How Much Does it Cost to Buy a Home in Kelowna BC?

What is the Actual Cost of Buying a Home in Kelowna?

Buying a home in Kelowna or anywhere for that matter, right now, can get expensive.

And I’m not just talking about saving up for that downpayment that you are going to need. 

I am talking closing costs.

If it’s your first time looking to buy a home in the Okanagan then you should lean into what I’m about to tell you.

Also, this could be for people that are looking to sell that first home and get into their second or third or fourth.

You get a little rusty and may not remember all of what you need for resources considering most people stay in their homes 4-5 years.

I barely remember what I had for breakfast some days, so I can empathize with you!

Alright, let’s get into it.

How Much of Downpayment do I Need to Buy a Home in Kelowna?

The first cost is the most obvious one and that will be your downpayment. The minimum required to put down is 5% up to $500,000. 

If you are spending over that threshold then you could be required to put down up to 7% in total, there is a calculation in there that I’m not going to get into, just know it could run as high as 7 points.

Ok, let’s back up a little bit and go back to the beginning of your home shopping experience.

There is no cost for getting pre-approved for financing.

There is no cost to hire me as your Realtor to help you find that home.

There is no cost to get out and look at properties.

There is no cost to write an offer on those property.

Here’s where the cost comes in.

You find the right home, let’s concentrate on a single family property for right now and you make an offer.

Your offer is accepted and you have a few conditions attached to the purchase agreement.

What are the Costs of Home Inspections in Kelowna?

One of them is going to likely be a home inspection.

This will be the first thing that you will be out of pocket for. Home inspectors are going to charge you anywhere between $400 and $700 for the inspection.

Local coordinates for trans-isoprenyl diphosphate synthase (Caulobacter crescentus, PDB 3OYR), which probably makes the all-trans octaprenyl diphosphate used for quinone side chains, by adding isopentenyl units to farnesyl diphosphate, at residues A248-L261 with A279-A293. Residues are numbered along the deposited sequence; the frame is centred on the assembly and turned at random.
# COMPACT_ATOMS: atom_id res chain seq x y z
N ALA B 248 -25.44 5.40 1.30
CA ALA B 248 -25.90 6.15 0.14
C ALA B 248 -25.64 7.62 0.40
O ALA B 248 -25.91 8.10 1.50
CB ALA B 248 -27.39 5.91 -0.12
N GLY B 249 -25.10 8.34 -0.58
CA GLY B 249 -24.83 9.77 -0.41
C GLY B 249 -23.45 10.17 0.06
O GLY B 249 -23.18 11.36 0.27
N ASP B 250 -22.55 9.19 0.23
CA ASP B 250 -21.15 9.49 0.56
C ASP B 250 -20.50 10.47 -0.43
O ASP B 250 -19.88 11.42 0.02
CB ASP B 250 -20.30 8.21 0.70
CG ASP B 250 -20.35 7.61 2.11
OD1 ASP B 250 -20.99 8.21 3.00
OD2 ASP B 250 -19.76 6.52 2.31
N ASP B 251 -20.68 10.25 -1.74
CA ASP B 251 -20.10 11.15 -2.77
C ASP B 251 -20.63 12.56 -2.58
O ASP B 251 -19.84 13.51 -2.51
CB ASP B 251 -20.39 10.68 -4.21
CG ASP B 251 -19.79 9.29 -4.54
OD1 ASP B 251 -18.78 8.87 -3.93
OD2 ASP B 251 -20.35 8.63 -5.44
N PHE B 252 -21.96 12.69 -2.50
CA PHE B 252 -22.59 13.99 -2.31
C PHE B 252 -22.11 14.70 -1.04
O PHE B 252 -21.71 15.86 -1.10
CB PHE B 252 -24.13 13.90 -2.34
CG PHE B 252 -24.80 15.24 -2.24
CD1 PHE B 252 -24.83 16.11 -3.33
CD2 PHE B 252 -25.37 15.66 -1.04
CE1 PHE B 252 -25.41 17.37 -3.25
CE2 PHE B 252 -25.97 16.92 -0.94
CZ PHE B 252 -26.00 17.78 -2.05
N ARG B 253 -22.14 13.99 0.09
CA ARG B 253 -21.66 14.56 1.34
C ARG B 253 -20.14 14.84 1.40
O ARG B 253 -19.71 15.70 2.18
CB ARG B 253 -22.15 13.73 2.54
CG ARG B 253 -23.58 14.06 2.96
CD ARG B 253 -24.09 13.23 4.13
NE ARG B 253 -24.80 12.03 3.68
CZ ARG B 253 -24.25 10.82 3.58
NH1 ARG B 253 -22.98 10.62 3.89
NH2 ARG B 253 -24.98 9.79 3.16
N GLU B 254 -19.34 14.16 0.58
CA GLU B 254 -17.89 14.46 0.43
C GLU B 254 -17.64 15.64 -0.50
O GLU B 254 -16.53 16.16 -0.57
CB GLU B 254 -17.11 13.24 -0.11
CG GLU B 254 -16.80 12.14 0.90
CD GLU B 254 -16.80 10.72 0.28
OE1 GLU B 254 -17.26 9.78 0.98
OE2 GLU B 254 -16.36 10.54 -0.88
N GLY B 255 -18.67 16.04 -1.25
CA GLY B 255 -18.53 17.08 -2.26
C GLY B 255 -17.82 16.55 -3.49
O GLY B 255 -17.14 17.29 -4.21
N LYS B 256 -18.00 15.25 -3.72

It’s not a required thing, but it is CERTAINLY recommended.

Anyone that has worked with me knows my personal home inspection story, won’t get into it here, just know that I won’t stop recommending this, ever.

If you are buying a condo, especially a bareland strata, you could be out of pocket for an inspection as well as a condo document review.

There are a lot of agents here in the Okanagan that will review the docs for you. I don’t offer that service.

The way I look at it is, you hire the right people to do the job. For example, if I’m doing renos on my house, I can knock walls out, I can rip up flooring, I can disconnect wiring.

Basically I know enough to make me dangerous. I am not however, going to rewire the house, install the carpet or do any plumbing. I hire the right pro to do the job.

This is how I look at condo document inspections, hire someone where this is the only thing they do, day in and day out. They know what to look for.

You wouldn’t hire Uncle Jimmy to do your home inspection would you?

Ok enough about that now, just know that a condo doc review is going to run you between $400 and $600 dollars.

So, that bareland strata could run you as high as $1300 for inspections.

Once the inspections come back clean and you waive your conditions, you will have some other costs once before you get to the closing table with your notary or lawyer as well as while you are sitting with them.

The deposit will typically be delivered to the buyer’s agent brokerage, the deposit amount will be what you agreed to in your contract and is different than the downpayment.

The deposit will form part of your downpayment. So if you have a $100,000 purchase and your downpayment is 20% or $20,000 and your put up a deposit of $5000, then the balance owing on your down payment is 15 thousand dollars.